Jeremy Blackham

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Vice Admiral Sir Jeremy Blackham KCB BA: Commanded the aircraft carrier HMS Ark Royal, and was Commandant of the Royal Navy Staff College and, in the Ministry of Defence and Director of Navy Plans.

Before retiring from the Royal Navy as Deputy Chief of Defense Staff (Equipment Capability), Blackham launched and implemented the first Tri-Service Equipment Program: "establishing the new capability approach and determining defense requirements for the next 20 years." Blackham developed new co-operative arrangements with "US and French acquisition authorities and led the operational, technological, politico-strategic and industrial policy development, working directly with The Secretary of State for Defense, The Minister for Defense Procurement, Chiefs of Staff from all three Services, and the chief Executive of the Defense Procurement Agency." [1]

Blackham has written more than 60 articles for the Naval Review, the RUSI Journal and other Defense organs (including Defense Procurement Analysis). He is a frequent lecturer on Defense and Defense acquisition matters (arms sales and exports). He studied at the Royal College of Defense Studies and was later accredited with an MDA (Masters in Defense Administration). A member of the Arbitration Committee; and of the NHS Appointments Committee. He later became UK president of multinational company European Aerospace and Defense Systems (EADS). [2] He also works as an Independent Defence Consultant with the very secretive Sarnmere [3][4] and Atmaana a 'change and knowledge management company'[5][6]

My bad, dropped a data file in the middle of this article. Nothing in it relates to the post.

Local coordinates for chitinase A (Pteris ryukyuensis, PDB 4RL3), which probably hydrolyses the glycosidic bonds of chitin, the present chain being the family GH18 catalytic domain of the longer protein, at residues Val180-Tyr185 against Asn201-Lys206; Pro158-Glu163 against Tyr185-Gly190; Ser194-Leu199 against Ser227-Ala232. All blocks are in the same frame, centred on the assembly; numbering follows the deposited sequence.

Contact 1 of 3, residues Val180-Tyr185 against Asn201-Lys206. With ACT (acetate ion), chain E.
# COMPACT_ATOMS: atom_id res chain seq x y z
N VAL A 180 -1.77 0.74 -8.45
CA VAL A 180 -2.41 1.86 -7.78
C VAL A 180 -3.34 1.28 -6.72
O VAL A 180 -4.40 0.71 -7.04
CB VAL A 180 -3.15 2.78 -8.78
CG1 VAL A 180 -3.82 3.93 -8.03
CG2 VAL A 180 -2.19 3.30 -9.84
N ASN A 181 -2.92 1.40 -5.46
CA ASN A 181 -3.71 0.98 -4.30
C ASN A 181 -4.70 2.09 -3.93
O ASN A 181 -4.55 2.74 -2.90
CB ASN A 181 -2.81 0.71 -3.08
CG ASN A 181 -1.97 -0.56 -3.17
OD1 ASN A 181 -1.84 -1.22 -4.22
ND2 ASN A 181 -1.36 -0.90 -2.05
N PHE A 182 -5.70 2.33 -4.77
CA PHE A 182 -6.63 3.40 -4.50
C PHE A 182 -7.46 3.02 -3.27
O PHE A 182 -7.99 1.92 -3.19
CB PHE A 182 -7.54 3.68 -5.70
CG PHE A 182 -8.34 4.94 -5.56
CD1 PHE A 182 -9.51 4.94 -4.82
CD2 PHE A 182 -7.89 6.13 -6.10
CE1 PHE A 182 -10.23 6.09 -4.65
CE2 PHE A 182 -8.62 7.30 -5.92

Blackham was part of the British personnel at the secret meeting with the US military on so-called 'non-lethal' weapons, including lasers, high-power microwave technology and poison gas [7] Representing EADS, Blackham also took part in an IPPR sponsored event at the 2004 Labour Party conference [8]

'Risk, Threat and Security'

Blackham was a member of a private seminar series which met between May 2006 and January 2008 and produced an article in the RUSI Journal called 'Risk, Threat and Security: The Case of the United Kingdom'. The article expressed concerns that the 'politicisation' of defence policy and a national 'lack of confidence' made the UK vulnerable to security threats. It suggested therefore the partial removal of defence policy from democratic control.

In assessing the supposed security threats to the UK, the article expressed a concern that the country was ‘soft’ and lacked a cohesive identity which made it vulnerable to enemies. It complained of a ‘lack of leadership from the majority which in misplaced deference to ‘multiculturalism’ [has] failed to lay down the line to immigrant communities’. [9]